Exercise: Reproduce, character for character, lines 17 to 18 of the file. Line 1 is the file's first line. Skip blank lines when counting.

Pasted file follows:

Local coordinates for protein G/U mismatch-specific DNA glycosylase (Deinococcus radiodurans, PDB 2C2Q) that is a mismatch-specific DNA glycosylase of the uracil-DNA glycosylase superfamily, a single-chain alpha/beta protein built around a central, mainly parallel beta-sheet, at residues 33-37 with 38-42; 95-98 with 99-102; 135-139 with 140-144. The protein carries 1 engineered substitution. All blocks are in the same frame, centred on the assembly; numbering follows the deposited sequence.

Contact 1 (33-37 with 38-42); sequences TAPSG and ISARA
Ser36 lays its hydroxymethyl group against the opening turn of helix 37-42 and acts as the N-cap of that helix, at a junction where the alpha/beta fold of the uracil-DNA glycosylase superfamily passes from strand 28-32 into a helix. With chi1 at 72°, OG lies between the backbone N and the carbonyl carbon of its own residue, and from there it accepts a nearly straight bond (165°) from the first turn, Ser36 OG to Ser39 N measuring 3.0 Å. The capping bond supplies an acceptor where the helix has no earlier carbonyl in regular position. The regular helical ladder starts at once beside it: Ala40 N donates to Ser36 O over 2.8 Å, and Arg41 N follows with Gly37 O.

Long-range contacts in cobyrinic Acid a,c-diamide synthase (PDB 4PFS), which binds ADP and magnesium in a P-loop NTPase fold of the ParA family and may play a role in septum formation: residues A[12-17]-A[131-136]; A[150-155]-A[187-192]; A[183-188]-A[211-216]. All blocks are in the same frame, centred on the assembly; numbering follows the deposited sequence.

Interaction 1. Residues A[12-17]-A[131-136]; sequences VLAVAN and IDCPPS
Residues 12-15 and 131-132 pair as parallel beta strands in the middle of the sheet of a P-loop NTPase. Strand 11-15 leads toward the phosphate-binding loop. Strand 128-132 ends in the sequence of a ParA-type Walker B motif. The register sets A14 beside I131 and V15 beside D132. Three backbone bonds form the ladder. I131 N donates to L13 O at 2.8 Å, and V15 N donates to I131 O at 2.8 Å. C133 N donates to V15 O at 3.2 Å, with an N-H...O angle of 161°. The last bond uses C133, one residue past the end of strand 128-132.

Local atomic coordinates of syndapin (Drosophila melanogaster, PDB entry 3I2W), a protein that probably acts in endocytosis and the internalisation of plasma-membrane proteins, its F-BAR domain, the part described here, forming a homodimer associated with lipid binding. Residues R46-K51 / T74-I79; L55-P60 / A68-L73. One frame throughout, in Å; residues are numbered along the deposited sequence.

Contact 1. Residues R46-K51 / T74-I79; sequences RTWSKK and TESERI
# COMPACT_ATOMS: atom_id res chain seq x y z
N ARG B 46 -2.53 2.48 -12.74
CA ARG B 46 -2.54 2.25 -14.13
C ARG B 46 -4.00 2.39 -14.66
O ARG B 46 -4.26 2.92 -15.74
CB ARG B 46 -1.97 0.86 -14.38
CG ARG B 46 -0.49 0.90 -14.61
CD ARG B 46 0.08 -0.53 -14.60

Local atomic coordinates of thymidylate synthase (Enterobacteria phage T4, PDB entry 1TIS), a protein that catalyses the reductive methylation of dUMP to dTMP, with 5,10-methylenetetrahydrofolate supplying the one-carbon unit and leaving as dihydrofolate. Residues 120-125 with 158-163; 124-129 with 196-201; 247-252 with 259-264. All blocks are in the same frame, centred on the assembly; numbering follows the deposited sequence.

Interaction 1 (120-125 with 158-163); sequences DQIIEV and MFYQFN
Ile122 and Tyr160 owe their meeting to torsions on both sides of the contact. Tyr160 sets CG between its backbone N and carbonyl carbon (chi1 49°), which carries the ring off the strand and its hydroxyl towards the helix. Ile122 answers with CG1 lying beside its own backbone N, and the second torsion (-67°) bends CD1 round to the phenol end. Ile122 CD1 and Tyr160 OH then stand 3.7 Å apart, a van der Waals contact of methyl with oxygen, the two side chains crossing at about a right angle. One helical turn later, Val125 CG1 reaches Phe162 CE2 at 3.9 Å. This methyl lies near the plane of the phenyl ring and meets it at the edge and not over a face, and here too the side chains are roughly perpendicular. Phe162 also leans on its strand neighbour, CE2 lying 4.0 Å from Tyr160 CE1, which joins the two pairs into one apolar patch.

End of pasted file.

Local atomic coordinates of thymidylate synthase (Enterobacteria phage T4, PDB entry 1TIS), a protein that catalyses the reductive methylation of dUMP to dTMP, with 5,10-methylenetetrahydrofolate supplying the one-carbon unit and leaving as dihydrofolate. Residues 120-125 with 158-163; 124-129 with 196-201; 247-252 with 259-264. All blocks are in the same frame, centred on the assembly; numbering follows the deposited sequence.

Interaction 1 (120-125 with 158-163); sequences DQIIEV and MFYQFN